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Guns-in-Restaurants Do-Over Advances

Current law was struck down last year by a judge who declared it unconstitutionally vague. The legislation’s sponsor hopes a rewrite will render the appeal moot.

A bill to rewrite the law that allows gun permit holders to carry their weapons in bars and restaurants passed a House subcommittee Wednesday and is now headed for consideration by the Judiciary Committee.

Under the law passed last year by the General Assembly, permit holders are allowed to bring a gun into certain establishments that serve alcohol, so long as the business owner has not posted a sign banning firearms from the premises.

The current law was struck down last year by a Davidson County judge who declared it unconstitutionally vague.

While that decision is being challenged, bill sponsor Rep. Curry Todd, R-Collierville, hopes rewriting the law now will render the appeal moot.

“This changes what has to be posted” by business owners who wish to legally prohibit people from carrying weapons on their property, he said. “(The law) was very vague and unclear earlier.”

This new bill, he said, “makes it uniform.”

Dan Haskell, a lobbyist for the Tennessee Hospitality Association, was the only person who spoke against the measure during the committee hearing.

“Last year, you passed a bill to allow carrying handguns in places where food was served in context with alcoholic beverages,” he said. “This bill permits you to carry your handgun any place where beer or alcohol is served for consumption in the premises – every bar, every roadhouse, every beer joint in the state. This is a lot larger bill.”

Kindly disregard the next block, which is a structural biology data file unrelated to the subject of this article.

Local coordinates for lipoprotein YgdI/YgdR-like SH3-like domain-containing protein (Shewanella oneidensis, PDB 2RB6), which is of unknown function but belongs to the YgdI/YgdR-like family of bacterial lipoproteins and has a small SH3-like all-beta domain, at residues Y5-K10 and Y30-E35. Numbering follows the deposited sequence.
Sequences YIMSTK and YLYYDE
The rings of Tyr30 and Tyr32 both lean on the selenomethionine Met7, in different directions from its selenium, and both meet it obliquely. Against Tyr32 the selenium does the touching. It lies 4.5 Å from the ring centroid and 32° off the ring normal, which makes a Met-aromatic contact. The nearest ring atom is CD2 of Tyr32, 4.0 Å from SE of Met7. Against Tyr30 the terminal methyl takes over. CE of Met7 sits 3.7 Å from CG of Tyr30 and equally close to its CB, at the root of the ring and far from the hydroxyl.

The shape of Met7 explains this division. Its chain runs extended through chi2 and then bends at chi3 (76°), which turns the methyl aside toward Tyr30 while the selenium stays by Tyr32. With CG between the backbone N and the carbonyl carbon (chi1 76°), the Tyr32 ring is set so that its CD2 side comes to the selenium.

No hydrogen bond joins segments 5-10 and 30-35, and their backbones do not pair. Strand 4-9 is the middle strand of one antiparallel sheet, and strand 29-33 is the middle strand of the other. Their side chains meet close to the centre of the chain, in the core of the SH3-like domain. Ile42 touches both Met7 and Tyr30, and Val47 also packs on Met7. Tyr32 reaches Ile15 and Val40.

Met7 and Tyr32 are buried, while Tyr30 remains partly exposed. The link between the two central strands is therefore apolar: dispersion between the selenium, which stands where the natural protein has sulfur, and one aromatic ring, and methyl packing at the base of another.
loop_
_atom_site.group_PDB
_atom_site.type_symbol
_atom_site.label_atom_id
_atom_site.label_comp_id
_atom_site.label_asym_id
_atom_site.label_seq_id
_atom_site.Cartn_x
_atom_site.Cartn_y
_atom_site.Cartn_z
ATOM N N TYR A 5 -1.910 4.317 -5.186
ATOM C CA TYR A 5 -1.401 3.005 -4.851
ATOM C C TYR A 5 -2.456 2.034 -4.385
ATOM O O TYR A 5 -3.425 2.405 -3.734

“In the hospitality business, the last thing we want to do is put a sign on the doors about guns,” he continued. “It doesn’t seem very hospitable to us. In large, complicated facilities like an Opryland Hotel or in a convention center, you’ve got hundreds of entrances and exits, all of which would have to have this sign posted on them.”

Haskell also said the bill “can be read to say those who have liquor licenses are no longer permitted to post.”

Todd downplayed Haskell’s concerns. “This bill is very clear — clear on what the judge ruled,” he said.

And opponents of the law are “not going to be happy with any bill — no matter what it says,” he added.

Other committee members voiced agreement with Todd, who said those given legal protection to carry weapons under his bill “are responsible gun owners.”

“I have yet to talk to an officer on the street who is not supportive of this legislation,” said Rep. Eddie Bass, D-Prospect, who is a retired sheriff. “I have never in 20 years had a problem with a gun permit holder.”

Added Rep. Barrett Rich, R-Somerville, “The honest citizens of Tennessee should not be rendered defenseless.”

Currently, someone who violates the law is guilty of a misdemeanor. Upon conviction, a person’s license to carry a gun can be revoked.

Todd also agreed to a request by the subcommittee’s chairman, Eric Watson, R-Cleveland, to consider increasing the penalties for violating the law in the future.

Meanwhile, Rep. Ben West, D-Hermitage announced that he would not pursue passage of a bill to grant permit holders permission to carry a firearm in public parks and other public recreational facilities, nor will he continue pushing a bill this session that would allow a permit holder to carry their weapon on school grounds as long as it remained the permit holder’s vehicle and is not handled.

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